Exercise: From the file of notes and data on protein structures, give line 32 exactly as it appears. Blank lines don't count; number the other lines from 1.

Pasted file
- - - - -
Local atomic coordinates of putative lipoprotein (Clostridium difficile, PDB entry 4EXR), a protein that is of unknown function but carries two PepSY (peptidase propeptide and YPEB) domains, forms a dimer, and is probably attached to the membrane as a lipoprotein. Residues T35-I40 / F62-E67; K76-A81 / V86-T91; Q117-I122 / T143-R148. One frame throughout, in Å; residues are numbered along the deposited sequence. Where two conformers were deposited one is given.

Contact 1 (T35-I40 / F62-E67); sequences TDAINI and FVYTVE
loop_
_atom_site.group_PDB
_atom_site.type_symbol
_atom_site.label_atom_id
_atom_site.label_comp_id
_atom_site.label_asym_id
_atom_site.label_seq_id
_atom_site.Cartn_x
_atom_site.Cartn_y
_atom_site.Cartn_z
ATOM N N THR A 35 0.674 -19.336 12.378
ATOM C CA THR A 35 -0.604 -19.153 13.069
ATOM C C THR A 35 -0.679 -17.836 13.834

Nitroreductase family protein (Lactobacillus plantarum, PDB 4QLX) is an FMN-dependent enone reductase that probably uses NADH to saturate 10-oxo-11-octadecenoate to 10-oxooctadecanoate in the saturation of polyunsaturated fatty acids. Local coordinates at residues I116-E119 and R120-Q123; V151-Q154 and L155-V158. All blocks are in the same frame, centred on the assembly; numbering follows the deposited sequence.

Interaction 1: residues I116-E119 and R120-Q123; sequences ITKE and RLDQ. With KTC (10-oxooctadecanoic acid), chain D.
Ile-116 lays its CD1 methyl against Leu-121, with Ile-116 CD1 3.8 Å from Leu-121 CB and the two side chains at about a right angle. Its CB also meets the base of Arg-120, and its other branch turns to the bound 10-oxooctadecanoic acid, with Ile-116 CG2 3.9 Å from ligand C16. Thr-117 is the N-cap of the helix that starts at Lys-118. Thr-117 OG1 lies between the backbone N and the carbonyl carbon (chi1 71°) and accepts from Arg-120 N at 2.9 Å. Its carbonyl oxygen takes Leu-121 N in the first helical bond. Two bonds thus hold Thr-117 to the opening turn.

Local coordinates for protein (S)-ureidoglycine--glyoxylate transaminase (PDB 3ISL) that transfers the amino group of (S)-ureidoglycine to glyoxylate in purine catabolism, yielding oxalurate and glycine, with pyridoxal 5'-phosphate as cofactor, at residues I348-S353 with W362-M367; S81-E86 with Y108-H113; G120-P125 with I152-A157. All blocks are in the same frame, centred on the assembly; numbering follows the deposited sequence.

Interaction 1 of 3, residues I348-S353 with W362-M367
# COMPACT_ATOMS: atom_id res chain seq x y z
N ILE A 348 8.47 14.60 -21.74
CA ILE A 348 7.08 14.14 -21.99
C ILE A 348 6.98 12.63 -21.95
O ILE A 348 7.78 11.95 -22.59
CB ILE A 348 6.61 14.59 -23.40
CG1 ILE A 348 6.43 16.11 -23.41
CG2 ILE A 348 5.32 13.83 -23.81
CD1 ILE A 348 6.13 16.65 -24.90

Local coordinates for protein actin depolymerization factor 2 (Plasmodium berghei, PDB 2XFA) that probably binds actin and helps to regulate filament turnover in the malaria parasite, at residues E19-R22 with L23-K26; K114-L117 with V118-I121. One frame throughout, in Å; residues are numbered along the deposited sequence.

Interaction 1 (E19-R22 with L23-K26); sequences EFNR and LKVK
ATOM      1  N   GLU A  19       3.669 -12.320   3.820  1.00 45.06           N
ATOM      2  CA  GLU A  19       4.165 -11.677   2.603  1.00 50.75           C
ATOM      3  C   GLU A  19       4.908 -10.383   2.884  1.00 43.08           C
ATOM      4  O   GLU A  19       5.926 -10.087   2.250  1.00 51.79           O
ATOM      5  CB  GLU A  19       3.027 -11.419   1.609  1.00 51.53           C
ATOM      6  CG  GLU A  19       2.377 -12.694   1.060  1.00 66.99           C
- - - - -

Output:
ATOM      1  N   GLU A  19       3.669 -12.320   3.820  1.00 45.06           N